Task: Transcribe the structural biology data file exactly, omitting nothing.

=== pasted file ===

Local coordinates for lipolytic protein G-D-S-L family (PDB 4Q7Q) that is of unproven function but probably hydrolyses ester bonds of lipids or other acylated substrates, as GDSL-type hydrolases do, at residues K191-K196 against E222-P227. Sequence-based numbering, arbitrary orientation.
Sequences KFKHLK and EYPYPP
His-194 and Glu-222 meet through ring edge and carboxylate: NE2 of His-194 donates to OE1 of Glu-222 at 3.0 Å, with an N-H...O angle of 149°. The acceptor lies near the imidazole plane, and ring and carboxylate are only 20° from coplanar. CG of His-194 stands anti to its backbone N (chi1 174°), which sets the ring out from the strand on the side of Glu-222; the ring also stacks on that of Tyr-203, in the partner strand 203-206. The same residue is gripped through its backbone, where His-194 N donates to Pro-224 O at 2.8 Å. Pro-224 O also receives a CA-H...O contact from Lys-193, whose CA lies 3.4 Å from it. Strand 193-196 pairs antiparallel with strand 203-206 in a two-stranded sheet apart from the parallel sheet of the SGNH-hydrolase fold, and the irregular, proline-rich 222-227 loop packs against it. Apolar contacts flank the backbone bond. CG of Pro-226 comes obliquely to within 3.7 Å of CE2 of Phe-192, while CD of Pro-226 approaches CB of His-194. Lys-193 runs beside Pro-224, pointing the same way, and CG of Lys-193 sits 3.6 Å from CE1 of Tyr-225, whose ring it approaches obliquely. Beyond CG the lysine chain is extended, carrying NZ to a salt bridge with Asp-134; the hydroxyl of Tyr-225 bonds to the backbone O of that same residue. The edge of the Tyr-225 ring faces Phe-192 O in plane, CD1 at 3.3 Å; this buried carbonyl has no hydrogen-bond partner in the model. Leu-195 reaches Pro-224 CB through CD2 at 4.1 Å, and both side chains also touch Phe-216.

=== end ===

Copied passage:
Local coordinates for lipolytic protein G-D-S-L family (PDB 4Q7Q) that is of unproven function but probably hydrolyses ester bonds of lipids or other acylated substrates, as GDSL-type hydrolases do, at residues K191-K196 against E222-P227. Sequence-based numbering, arbitrary orientation.
Sequences KFKHLK and EYPYPP
His-194 and Glu-222 meet through ring edge and carboxylate: NE2 of His-194 donates to OE1 of Glu-222 at 3.0 Å, with an N-H...O angle of 149°. The acceptor lies near the imidazole plane, and ring and carboxylate are only 20° from coplanar. CG of His-194 stands anti to its backbone N (chi1 174°), which sets the ring out from the strand on the side of Glu-222; the ring also stacks on that of Tyr-203, in the partner strand 203-206. The same residue is gripped through its backbone, where His-194 N donates to Pro-224 O at 2.8 Å. Pro-224 O also receives a CA-H...O contact from Lys-193, whose CA lies 3.4 Å from it. Strand 193-196 pairs antiparallel with strand 203-206 in a two-stranded sheet apart from the parallel sheet of the SGNH-hydrolase fold, and the irregular, proline-rich 222-227 loop packs against it. Apolar contacts flank the backbone bond. CG of Pro-226 comes obliquely to within 3.7 Å of CE2 of Phe-192, while CD of Pro-226 approaches CB of His-194. Lys-193 runs beside Pro-224, pointing the same way, and CG of Lys-193 sits 3.6 Å from CE1 of Tyr-225, whose ring it approaches obliquely. Beyond CG the lysine chain is extended, carrying NZ to a salt bridge with Asp-134; the hydroxyl of Tyr-225 bonds to the backbone O of that same residue. The edge of the Tyr-225 ring faces Phe-192 O in plane, CD1 at 3.3 Å; this buried carbonyl has no hydrogen-bond partner in the model. Leu-195 reaches Pro-224 CB through CD2 at 4.1 Å, and both side chains also touch Phe-216.